There are just a few days left to have your say about a Parks Canada plan to battle the Hemlock Woolly Adelgid (HWA), which is taking over the hemlock tree stands in Kejimkujik National Park and National Historic Site.
“It is quite a concern once you start looking into it and see the devastation it has caused in the U.S.,” said Matthew Smith, Parks Canada Ecologist and co-chair of a task force working to fight HWA. “It is not good for Kejimkujik. The beautiful stands provide a lot of ecological services for plants and animals and it is a big draw for people.”
As part of a five-year project, Parks Canada has put together a plan to combat HWA and is asking for public input. All comments must be submitted by September 10 by email to pc.LetsTalkKejimkujik.email@example.com. Comments will guide Parks Canada in its next steps.
Parks Canada is part of a task force, the Hemlock Woolly Adelgid Working Group, that is working closely with several stakeholders such as the Medway Community Forest Co-op, the Canadian Food Inspection Agency, the Nova Scotia Department of Natural Resources and the Canadian Forest Service. The department is also working closely with the Mi’kmaw community, considered to be co-managers of the forest.
Native to Asian countries, HWA has been in the United States since the 1950s and is believed to have been brought to the country through a Japanese garden located near Washington, D.C.
The tiny, poppy see-like insect makes its home at the base of hemlock needles. Encapsulated by a white, woolly substance, it has a long straw-type appendage that it uses to suck the nutrients out of trees. This causes the tree to starve and eventually die.
HWA can be spread by wind, as well as people moving firewood from one region to another.
The battle against this invasive pest has been going on in Nova Scotia since it was discovered in the Yarmouth area in 2017. By 2018 it had moved to trees in Kejimkujik, a place that has some of the oldest and largest hemlock stands in the Maritimes, with some trees dating back 400 years.
Once infected, trees can die within three years.
According to Smith, there are three ways to fight HWA: silviculture, insecticide and a more of a long-term solution, the introduction of predators such as beetles.
Set to begin in October if approved, the plan will see Parks Canada staff use a combination of silviculture (removing about 3,500 hemlock trees with the majority in Jeremy’s Bay campground) and an injection of neonicotinoid (imidacloprid) pesticide into 1,500 trees.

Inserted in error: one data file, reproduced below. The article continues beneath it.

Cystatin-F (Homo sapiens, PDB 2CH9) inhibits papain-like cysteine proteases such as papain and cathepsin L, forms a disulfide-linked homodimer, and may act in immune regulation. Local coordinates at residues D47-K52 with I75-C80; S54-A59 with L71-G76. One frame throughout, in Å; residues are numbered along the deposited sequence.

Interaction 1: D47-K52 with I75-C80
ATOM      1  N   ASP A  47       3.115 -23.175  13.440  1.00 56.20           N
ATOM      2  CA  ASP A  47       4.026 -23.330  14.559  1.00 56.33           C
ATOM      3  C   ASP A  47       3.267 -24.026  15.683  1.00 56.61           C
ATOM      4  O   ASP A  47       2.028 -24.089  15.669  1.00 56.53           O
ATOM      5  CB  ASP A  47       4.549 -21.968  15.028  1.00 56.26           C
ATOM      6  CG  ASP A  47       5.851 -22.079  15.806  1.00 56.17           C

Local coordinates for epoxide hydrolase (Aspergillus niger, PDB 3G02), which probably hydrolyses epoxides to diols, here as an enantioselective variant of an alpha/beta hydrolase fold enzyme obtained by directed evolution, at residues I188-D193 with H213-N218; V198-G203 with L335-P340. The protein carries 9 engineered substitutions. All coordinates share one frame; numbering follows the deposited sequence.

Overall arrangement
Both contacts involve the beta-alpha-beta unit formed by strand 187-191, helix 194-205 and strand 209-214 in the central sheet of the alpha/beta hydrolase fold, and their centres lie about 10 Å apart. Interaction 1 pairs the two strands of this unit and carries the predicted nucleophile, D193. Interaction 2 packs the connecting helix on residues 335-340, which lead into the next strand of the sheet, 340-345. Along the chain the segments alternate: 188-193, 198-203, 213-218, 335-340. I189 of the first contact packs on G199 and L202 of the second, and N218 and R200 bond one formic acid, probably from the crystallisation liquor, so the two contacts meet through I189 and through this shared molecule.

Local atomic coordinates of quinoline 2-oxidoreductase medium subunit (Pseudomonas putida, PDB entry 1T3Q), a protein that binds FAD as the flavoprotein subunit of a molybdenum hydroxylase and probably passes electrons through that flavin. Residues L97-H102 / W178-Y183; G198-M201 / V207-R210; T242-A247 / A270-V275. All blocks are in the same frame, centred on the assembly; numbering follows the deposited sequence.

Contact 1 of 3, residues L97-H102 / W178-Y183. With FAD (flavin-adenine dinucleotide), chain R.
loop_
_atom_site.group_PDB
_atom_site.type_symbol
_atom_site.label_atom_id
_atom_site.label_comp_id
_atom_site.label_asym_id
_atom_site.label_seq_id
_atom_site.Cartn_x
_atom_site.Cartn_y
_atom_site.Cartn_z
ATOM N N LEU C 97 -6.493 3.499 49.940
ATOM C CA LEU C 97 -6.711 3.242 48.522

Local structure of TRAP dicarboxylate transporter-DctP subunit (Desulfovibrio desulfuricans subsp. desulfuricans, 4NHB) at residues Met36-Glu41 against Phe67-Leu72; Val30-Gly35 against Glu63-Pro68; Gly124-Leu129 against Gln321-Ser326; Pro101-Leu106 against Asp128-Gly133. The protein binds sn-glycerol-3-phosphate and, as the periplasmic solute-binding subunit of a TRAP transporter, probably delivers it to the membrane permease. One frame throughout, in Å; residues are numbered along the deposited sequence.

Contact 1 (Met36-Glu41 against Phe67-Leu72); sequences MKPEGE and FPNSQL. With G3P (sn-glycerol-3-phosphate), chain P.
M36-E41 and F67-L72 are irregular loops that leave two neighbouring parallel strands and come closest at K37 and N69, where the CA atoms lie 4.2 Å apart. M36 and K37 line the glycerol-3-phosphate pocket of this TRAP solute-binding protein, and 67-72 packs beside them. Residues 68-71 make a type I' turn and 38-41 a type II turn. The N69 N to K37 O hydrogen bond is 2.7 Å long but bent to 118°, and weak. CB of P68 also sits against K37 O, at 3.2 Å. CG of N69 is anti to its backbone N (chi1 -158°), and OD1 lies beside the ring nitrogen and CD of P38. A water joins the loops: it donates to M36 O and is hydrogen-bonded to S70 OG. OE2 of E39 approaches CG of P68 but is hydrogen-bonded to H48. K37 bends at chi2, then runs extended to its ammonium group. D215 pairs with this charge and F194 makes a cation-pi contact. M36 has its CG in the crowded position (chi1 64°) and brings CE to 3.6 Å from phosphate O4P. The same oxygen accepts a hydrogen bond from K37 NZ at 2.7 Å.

“It’s known that this systematic insecticide is effective against HWA and helping hemlock trees survive,” said Smith.
He added that the insecticide would have no negative impact for plants or terrestrial species. Soil and aquatic invertebrates and arthropods may be impacted, but there will be efforts to mitigate this.
The imidacloprid treatments last between five and seven years and further treatment may be required.
Treated trees will be marked. Members of the Mi’kmaw community often use parts of the tree for traditional healing methods in teas and health treatments.
Silviculture to thin out trees would bring more sunlight into the tree stands. Smith noted there has been some evidence that the extra light can decrease HWA, which like a more shady environment.
Along with control of the HWA, the plan also is to plant 5,000 trees over the next two years to shift the forest away from the hemlock trees. Hardwoods native to the area, such as red oak, yellow birch, sugar maple and red spruce, would be planted to work along with the softwood trees that are doing well on the forest floor.
Now is the time to act against HWA, said Smith.
“Time is running out … Once they’re infested, we really have just a three-to-10 year range before they die. As they become more infested and decline they’ll be less responsive to any use of insecticide,” he said.
The aim is to use the five-year project as a “restoration-type” effort that hopefully will restore some of hemlock forest in the park, while knowing not all the hemlock trees will be saved.
“We’re working to slow the spread and understand the impact of our ecosystem if we lose the trees. We know we can’t protect them all. But if we can protect some of this old-growth forest for future generations it will serve as a way to show people a bit of what hemlock forests once were,” said Smith.
Kevin McBain, Local Journalism Initiative Reporter, LighthouseNOW Progress Bulletin